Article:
Advanced Statistics - Biology 6030
Bowling Green State University, Fall 2017
In biology we often wish to describe effects that are complex entities and difficult to characterize in a single measure. We may, therefore, in a single experiment measure a suite of dependent variables instead of a single variable alone and then have a better chance of discovering which factor is truly important.
When considering whether a particular treatment effects a set of dependent variables we could run multiple univariate tests and adjust the p-Value using Dunn-Sedak? What are the drawbacks of an analysis that considers each variable seperately instead of a single one that considers patterns across all of them simultaneously? Specifically, we must take into account correlations among the dependent measures when performing the significance test. A multivariate analysis can protect against Type I errors which might occur if multiple univariate analyses were performed independently. Towards this goal we first create a set of new dependent variables as linear combinations of the measured dependent variables. These artificial dependent variables are chosen to maximize group differences. A correlation between two variables indicates that the two variable in essence are measuring the same thing to some degree. In the multivariate model it is assumed both that the correlations between a set of observed variables can be explained in terms of a simpler set of derived variables. So, how do we go about deriving a set of new, better suited, hypothetical variables from the information obtained about individual correlations among them (i.e., the variance/covariance matrix)?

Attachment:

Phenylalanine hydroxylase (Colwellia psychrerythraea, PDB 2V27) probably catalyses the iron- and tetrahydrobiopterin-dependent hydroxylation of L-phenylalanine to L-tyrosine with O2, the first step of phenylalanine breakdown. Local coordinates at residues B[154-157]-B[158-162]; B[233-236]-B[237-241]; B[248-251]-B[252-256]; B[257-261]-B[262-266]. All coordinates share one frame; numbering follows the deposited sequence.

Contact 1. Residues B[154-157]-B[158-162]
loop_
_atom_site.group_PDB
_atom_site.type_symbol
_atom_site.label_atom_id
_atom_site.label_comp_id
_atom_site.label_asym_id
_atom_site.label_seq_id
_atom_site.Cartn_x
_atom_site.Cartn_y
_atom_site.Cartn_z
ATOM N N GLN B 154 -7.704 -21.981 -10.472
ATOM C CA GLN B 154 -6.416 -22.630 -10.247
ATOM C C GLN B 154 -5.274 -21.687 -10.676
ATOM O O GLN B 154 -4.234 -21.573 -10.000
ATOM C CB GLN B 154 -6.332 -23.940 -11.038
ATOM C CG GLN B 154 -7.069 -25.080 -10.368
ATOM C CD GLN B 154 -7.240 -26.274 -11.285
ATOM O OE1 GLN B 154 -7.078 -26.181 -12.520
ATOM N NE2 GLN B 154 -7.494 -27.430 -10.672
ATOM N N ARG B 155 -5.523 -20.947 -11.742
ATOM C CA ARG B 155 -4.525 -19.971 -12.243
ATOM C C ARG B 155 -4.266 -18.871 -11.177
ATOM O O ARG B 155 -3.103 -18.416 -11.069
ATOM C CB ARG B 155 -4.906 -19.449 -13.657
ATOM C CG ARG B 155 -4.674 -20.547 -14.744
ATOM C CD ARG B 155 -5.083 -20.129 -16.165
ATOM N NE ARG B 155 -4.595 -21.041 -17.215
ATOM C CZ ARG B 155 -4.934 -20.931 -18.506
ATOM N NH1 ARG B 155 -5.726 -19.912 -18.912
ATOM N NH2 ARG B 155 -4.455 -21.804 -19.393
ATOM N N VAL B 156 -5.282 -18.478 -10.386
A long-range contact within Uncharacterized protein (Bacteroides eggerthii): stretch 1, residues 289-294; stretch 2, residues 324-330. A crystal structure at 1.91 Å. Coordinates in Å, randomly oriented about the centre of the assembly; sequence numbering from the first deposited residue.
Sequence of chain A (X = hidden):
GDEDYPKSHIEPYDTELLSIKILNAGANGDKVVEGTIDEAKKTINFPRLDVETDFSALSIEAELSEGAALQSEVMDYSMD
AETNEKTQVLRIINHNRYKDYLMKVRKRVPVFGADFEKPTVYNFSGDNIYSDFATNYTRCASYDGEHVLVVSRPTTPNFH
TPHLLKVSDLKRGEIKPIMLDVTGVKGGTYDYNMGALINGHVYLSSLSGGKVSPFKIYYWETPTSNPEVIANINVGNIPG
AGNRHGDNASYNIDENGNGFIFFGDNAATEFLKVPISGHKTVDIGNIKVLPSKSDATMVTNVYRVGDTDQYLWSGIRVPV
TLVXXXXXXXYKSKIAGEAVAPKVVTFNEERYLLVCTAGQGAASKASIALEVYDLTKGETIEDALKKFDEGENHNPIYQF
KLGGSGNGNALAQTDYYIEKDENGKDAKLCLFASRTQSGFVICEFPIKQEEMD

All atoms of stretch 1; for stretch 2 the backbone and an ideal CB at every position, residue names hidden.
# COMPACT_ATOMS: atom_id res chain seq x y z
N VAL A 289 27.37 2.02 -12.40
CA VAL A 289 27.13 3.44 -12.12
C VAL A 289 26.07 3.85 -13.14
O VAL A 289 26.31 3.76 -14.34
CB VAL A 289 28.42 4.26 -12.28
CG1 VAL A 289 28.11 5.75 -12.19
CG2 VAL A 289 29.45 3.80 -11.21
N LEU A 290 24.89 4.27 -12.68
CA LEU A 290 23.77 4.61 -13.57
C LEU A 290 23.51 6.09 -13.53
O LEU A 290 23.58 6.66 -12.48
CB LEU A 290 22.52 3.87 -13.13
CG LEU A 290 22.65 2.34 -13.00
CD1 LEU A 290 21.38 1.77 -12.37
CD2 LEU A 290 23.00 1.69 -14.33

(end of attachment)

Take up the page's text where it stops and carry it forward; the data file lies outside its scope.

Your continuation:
Multivariate analyses allow us to perform studies across multiple dimensions while simultaneously taking into account the effects of all variables on the responses of interest.
A single, normally distributed variable may be characterize using population parameters mean and variance. Similarly, a multivariately normal set of variables may be described in similar ways